The enormous increase in rhino poaching in Southern Africa over the last decade has become a threat to the survival of black rhinos and white rhinos on that continent. The poaching is driven by demand for rhino horn in Asia, particularly Vietnam, and has been facilitated by politicians, the military and powerful businessmen throughout the continent.
Thanks to strenuous efforts by National Park authorities in many countries, the poaching has now reached a plateau, rather than continuing upwards, but any relaxation of the effort involved will probably lead to a further upsurge.
Rhino horn, which is keratin, like your fingernails, grows throughout the life of the animal, and could therefore produce an annual crop. In that sense it is, at least on paper, a sustainable product. In the mid-1990s the South African Government decided that putting a commercial value on it would encourage private landowners to keep rhinos, thus increasing the rhino populations with great conservation benefit. It worked, rhino populations in the country doubled and the South African rhino populations are now so much bigger than those elsewhere in the continent that, in a sense, they are the only ones that matter.
So, with rhino populations increased and a sustainable product available to flood the market in Asia at a price that would easily undercut the cost of wild-poached animals, why on earth has the poaching problem got worse not better? The answer lies in the nature of the demand in Asia. Rhino horn has become linked with power and prestige, not with medicine, aphrodisiacs or dagger-handles. The possession of a rhino horn is a symbol of wealth and power – all the more so if the horn is from a wild caught animal.
Nowadays, using their mobile phones to record the stages, poachers can kill rhinos to order and ensure a ‘chain of custody’ of the product to their Asian clients. Farmed or ranched rhino horn is of no interest. The reason why international authorities continue to refuse to allow a legal trade in farmed or ranched rhino horn is that it would make it too easy for criminals to hide illegal wild-caught horn among the legal.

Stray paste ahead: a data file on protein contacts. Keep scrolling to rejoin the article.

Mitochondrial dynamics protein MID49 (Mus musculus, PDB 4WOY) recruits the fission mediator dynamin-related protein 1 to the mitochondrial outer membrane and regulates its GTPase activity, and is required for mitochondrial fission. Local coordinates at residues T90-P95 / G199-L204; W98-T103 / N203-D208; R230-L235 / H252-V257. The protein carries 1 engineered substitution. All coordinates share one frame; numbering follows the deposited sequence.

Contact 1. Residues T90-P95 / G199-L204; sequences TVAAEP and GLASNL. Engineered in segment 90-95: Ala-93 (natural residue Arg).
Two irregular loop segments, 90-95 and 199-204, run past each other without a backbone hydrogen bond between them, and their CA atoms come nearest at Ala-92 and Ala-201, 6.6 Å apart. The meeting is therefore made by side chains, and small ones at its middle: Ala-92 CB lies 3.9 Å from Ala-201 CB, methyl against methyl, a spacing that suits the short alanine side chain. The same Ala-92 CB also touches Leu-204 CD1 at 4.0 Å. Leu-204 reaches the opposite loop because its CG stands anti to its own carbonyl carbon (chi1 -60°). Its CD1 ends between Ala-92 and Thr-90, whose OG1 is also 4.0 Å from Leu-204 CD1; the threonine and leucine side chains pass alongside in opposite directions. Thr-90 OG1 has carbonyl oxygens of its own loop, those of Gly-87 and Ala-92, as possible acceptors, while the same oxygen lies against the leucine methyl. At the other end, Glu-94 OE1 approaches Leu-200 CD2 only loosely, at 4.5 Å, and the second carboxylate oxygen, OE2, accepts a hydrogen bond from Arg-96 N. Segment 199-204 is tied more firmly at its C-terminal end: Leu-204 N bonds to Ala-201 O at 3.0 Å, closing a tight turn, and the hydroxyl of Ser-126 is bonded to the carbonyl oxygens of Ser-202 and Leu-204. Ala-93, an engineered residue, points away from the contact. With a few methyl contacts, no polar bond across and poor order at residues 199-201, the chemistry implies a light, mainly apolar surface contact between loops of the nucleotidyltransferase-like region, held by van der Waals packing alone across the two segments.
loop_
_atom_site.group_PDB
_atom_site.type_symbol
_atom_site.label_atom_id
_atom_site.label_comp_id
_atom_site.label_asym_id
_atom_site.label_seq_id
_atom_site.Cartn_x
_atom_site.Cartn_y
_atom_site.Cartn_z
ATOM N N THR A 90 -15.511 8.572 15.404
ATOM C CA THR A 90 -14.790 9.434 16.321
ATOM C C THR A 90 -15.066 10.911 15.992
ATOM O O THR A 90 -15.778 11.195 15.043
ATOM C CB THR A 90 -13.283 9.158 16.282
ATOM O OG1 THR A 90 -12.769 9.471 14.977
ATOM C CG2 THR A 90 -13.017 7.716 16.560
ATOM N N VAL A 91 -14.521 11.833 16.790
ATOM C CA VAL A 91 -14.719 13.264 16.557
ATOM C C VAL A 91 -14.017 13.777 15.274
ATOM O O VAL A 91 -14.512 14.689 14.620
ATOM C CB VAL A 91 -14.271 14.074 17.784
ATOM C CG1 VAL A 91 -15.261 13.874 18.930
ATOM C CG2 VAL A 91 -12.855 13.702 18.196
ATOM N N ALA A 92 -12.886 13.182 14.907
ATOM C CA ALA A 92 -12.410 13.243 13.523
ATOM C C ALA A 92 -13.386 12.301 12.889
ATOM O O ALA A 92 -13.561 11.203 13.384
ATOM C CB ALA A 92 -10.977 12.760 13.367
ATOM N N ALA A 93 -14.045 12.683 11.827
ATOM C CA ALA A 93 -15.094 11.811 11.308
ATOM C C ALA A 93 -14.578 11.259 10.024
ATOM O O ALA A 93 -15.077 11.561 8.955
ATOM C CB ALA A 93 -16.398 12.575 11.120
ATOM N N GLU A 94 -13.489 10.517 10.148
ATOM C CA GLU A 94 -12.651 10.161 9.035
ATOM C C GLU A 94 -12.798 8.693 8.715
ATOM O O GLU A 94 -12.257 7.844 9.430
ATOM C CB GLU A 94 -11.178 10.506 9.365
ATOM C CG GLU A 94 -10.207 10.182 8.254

So, the rhino ‘ranchers’ can no longer export rhino horn; some owners have up to 1500 rhinos on their properties and tons of stockpiled rhino horn, and they are starting to ask questions about what’s in it for them? Many of the rhinos live on private conservancies that make their living from hunting, not photographic, safaris. Whether we like it or not hunting makes big money, more than photo safaris, and is a good use of marginal land in Africa.
In Zimbabwe recently I heard that two of the big conservancies (and in Zimbabwe rhinos pretty much only survive in viable numbers in the private conservancies) are thinking of abandoning keeping rhinos on their properties. They make no return and the poaching threat is actually a danger to conservancy staff, so why would they go on doing it?
Rhinos encapsulate a conservation dilemma that splits African countries. There is the Southern African ‘if it pays, it stays’ utilitarian view of wildlife, which sits in contrast to the ‘preservationist’ view in Eastern Africa, e.g. Kenya, where hunting is banned.
World opinion seems to be moving against the Southern African view (see the absurd furore over Cecil the lion a couple of years ago). But a consequence of this could be the removal of wild animals, including rhinos, from private lands and a massive reduction in their populations. This cannot be a good outcome from a conservation perspective, but until the linkage of rhino horn with power and prestige in Asia is broken, it is hard to see any other result.
Simon Tonge, Executive Director, WWCT